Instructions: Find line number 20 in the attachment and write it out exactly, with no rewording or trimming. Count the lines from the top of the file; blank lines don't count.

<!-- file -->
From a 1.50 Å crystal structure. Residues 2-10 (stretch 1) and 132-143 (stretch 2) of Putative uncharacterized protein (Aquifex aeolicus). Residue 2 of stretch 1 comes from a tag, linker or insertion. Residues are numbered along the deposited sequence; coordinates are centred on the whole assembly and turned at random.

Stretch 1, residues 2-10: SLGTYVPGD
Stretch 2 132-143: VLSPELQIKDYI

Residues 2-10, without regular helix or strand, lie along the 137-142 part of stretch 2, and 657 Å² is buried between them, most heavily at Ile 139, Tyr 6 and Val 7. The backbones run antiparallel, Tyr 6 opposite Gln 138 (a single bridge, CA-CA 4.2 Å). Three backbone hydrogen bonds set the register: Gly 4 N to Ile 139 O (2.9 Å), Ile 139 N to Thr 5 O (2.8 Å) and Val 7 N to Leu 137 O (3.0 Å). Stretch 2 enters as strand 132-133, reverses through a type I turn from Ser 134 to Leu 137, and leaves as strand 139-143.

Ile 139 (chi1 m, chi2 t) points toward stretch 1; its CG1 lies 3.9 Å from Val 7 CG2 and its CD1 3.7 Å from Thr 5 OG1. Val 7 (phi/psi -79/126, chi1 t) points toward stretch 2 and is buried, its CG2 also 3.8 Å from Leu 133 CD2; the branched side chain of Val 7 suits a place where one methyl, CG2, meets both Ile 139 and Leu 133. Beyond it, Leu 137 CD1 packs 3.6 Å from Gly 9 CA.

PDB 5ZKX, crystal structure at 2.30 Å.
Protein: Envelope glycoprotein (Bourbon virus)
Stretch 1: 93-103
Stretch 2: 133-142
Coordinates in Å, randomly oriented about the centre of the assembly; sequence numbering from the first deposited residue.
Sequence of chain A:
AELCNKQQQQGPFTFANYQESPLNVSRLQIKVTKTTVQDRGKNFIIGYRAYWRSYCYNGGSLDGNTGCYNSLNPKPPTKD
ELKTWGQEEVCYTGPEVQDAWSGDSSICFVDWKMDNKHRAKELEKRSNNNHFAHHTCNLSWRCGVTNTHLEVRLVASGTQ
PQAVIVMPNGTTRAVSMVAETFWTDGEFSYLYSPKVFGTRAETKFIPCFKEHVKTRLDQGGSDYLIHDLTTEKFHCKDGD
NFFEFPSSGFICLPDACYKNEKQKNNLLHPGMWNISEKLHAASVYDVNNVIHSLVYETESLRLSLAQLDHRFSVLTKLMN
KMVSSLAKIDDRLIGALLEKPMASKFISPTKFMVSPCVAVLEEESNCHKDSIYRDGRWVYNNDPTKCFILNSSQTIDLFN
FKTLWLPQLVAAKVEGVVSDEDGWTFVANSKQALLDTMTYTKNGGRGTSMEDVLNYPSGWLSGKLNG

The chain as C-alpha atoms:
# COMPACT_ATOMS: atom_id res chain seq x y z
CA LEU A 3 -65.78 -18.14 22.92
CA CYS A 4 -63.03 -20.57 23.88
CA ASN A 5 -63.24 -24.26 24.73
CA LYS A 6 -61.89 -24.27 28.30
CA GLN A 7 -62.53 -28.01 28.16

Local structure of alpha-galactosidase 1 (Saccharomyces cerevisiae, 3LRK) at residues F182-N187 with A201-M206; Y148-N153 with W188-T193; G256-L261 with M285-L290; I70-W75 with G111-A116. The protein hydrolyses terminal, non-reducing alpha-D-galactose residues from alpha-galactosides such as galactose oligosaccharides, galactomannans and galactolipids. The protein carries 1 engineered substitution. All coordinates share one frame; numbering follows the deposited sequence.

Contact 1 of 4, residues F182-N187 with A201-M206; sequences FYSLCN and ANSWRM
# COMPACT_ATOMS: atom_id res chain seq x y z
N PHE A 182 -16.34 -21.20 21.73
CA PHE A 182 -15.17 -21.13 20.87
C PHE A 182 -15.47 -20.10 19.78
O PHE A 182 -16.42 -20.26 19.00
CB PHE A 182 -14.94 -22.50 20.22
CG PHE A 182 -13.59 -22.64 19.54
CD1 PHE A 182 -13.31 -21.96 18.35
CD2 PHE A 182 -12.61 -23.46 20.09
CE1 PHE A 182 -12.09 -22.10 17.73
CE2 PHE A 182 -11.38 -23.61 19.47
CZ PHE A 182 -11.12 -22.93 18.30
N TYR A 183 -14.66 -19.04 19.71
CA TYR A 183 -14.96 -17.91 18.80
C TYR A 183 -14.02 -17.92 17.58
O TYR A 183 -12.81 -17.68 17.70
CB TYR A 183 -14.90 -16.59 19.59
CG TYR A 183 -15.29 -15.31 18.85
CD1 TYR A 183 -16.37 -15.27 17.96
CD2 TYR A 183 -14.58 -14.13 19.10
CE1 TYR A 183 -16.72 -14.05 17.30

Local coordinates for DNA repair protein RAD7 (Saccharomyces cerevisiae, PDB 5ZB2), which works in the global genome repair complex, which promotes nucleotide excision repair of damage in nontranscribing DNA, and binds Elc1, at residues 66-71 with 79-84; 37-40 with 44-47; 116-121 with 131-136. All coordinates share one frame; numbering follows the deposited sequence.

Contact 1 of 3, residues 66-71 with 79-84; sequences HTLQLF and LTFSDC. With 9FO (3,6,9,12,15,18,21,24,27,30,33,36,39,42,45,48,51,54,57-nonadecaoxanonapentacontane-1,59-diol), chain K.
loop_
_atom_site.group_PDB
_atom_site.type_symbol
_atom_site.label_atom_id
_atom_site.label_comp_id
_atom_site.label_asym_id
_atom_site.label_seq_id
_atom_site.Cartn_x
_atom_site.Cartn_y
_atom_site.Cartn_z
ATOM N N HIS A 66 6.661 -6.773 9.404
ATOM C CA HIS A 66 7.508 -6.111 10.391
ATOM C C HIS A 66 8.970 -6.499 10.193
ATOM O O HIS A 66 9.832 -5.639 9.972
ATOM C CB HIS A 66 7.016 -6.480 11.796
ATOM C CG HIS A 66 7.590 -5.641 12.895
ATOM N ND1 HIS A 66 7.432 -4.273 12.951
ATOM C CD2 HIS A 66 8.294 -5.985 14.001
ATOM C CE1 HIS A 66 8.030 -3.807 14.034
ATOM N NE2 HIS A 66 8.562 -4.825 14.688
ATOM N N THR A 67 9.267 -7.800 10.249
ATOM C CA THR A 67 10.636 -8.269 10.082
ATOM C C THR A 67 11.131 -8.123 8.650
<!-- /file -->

CA LEU A 3 -65.78 -18.14 22.92